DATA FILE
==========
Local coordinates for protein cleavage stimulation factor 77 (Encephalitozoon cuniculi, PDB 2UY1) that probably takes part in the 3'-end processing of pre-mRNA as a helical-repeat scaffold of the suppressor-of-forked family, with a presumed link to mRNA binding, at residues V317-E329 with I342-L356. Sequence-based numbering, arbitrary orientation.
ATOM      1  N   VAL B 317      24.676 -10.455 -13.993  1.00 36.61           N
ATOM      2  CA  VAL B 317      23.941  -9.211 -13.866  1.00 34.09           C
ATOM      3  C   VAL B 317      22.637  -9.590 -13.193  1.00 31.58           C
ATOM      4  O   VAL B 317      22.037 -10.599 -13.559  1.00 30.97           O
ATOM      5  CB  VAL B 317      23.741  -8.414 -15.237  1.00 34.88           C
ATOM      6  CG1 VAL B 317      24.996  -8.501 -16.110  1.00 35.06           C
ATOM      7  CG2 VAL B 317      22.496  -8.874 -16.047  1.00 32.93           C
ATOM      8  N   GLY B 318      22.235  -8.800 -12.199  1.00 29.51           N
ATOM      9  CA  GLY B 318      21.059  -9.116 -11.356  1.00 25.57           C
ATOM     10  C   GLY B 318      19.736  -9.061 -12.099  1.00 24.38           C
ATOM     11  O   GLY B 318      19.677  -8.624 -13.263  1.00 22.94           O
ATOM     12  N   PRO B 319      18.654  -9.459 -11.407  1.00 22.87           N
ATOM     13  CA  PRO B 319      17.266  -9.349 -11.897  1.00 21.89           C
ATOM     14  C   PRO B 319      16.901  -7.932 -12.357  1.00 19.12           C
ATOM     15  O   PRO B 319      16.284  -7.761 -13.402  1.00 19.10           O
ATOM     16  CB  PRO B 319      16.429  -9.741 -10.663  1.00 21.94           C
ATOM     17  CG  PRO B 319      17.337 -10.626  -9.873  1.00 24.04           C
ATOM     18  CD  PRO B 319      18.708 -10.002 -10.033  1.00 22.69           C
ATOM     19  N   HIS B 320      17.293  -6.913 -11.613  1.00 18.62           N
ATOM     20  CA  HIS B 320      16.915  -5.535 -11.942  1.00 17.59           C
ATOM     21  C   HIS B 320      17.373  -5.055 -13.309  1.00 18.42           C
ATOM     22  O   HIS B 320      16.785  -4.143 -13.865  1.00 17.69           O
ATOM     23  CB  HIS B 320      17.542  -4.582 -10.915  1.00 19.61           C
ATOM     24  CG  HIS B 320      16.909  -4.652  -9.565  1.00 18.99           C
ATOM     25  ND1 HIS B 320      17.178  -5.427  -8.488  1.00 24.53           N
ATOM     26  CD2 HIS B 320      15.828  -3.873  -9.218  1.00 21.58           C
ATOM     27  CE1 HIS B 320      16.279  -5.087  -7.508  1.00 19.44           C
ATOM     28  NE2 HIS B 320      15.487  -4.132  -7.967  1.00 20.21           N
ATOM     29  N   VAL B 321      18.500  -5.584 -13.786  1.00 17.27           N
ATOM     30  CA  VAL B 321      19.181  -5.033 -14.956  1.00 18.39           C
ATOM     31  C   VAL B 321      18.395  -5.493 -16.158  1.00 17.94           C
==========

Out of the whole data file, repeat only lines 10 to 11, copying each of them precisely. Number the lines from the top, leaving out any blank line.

ATOM      9  CA  GLY B 318      21.059  -9.116 -11.356  1.00 25.57           C
ATOM     10  C   GLY B 318      19.736  -9.061 -12.099  1.00 24.38           C